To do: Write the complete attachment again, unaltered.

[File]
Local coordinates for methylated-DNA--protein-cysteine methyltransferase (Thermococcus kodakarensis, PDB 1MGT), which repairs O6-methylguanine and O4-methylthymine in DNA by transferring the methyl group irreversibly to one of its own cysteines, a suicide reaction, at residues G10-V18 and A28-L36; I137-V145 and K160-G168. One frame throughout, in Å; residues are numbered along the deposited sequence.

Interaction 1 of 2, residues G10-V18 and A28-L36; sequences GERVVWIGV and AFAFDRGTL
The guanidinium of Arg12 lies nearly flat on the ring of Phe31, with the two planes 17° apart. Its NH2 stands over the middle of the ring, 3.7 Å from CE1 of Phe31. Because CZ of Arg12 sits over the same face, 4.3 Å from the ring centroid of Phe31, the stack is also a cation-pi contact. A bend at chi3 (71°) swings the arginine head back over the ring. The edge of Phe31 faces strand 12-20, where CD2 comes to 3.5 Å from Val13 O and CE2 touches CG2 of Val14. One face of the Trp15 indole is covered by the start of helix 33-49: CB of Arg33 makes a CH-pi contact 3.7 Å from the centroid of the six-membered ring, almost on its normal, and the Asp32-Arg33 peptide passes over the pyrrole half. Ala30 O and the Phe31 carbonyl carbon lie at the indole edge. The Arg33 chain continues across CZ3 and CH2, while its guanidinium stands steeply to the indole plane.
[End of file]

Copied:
Local coordinates for methylated-DNA--protein-cysteine methyltransferase (Thermococcus kodakarensis, PDB 1MGT), which repairs O6-methylguanine and O4-methylthymine in DNA by transferring the methyl group irreversibly to one of its own cysteines, a suicide reaction, at residues G10-V18 and A28-L36; I137-V145 and K160-G168. One frame throughout, in Å; residues are numbered along the deposited sequence.

Interaction 1 of 2, residues G10-V18 and A28-L36; sequences GERVVWIGV and AFAFDRGTL
The guanidinium of Arg12 lies nearly flat on the ring of Phe31, with the two planes 17° apart. Its NH2 stands over the middle of the ring, 3.7 Å from CE1 of Phe31. Because CZ of Arg12 sits over the same face, 4.3 Å from the ring centroid of Phe31, the stack is also a cation-pi contact. A bend at chi3 (71°) swings the arginine head back over the ring. The edge of Phe31 faces strand 12-20, where CD2 comes to 3.5 Å from Val13 O and CE2 touches CG2 of Val14. One face of the Trp15 indole is covered by the start of helix 33-49: CB of Arg33 makes a CH-pi contact 3.7 Å from the centroid of the six-membered ring, almost on its normal, and the Asp32-Arg33 peptide passes over the pyrrole half. Ala30 O and the Phe31 carbonyl carbon lie at the indole edge. The Arg33 chain continues across CZ3 and CH2, while its guanidinium stands steeply to the indole plane.